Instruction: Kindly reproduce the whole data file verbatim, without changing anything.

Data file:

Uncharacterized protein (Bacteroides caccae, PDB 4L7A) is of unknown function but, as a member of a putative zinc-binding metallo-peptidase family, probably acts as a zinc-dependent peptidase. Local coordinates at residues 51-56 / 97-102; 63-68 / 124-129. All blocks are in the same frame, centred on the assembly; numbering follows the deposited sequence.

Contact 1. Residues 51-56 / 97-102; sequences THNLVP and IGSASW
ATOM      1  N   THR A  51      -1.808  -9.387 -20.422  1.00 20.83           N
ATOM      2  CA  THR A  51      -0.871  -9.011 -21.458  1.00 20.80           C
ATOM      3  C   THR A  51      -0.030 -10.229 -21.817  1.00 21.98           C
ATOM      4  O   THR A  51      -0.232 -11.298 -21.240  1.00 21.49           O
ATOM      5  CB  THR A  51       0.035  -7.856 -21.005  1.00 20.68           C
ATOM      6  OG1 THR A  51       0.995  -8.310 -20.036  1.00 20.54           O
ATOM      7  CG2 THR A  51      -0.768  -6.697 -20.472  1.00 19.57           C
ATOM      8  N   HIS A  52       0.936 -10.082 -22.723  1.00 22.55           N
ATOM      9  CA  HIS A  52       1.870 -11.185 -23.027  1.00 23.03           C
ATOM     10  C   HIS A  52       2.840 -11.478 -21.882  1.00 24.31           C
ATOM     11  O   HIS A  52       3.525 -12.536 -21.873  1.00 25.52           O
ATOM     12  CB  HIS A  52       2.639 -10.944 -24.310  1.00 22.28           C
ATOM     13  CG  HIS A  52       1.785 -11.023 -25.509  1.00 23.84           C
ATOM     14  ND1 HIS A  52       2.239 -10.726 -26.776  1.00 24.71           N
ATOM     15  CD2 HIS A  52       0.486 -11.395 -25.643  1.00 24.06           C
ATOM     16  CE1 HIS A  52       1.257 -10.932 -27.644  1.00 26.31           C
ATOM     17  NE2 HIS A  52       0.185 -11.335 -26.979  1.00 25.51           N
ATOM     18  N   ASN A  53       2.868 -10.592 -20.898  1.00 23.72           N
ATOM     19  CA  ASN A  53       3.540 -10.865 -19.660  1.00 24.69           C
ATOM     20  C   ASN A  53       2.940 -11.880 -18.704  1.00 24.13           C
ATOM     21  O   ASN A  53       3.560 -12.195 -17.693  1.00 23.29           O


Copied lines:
Uncharacterized protein (Bacteroides caccae, PDB 4L7A) is of unknown function but, as a member of a putative zinc-binding metallo-peptidase family, probably acts as a zinc-dependent peptidase. Local coordinates at residues 51-56 / 97-102; 63-68 / 124-129. All blocks are in the same frame, centred on the assembly; numbering follows the deposited sequence.

Contact 1. Residues 51-56 / 97-102; sequences THNLVP and IGSASW
ATOM      1  N   THR A  51      -1.808  -9.387 -20.422  1.00 20.83           N
ATOM      2  CA  THR A  51      -0.871  -9.011 -21.458  1.00 20.80           C
ATOM      3  C   THR A  51      -0.030 -10.229 -21.817  1.00 21.98           C
ATOM      4  O   THR A  51      -0.232 -11.298 -21.240  1.00 21.49           O
ATOM      5  CB  THR A  51       0.035  -7.856 -21.005  1.00 20.68           C
ATOM      6  OG1 THR A  51       0.995  -8.310 -20.036  1.00 20.54           O
ATOM      7  CG2 THR A  51      -0.768  -6.697 -20.472  1.00 19.57           C
ATOM      8  N   HIS A  52       0.936 -10.082 -22.723  1.00 22.55           N
ATOM      9  CA  HIS A  52       1.870 -11.185 -23.027  1.00 23.03           C
ATOM     10  C   HIS A  52       2.840 -11.478 -21.882  1.00 24.31           C
ATOM     11  O   HIS A  52       3.525 -12.536 -21.873  1.00 25.52           O
ATOM     12  CB  HIS A  52       2.639 -10.944 -24.310  1.00 22.28           C
ATOM     13  CG  HIS A  52       1.785 -11.023 -25.509  1.00 23.84           C
ATOM     14  ND1 HIS A  52       2.239 -10.726 -26.776  1.00 24.71           N
ATOM     15  CD2 HIS A  52       0.486 -11.395 -25.643  1.00 24.06           C
ATOM     16  CE1 HIS A  52       1.257 -10.932 -27.644  1.00 26.31           C
ATOM     17  NE2 HIS A  52       0.185 -11.335 -26.979  1.00 25.51           N
ATOM     18  N   ASN A  53       2.868 -10.592 -20.898  1.00 23.72           N
ATOM     19  CA  ASN A  53       3.540 -10.865 -19.660  1.00 24.69           C
ATOM     20  C   ASN A  53       2.940 -11.880 -18.704  1.00 24.13           C
ATOM     21  O   ASN A  53       3.560 -12.195 -17.693  1.00 23.29           O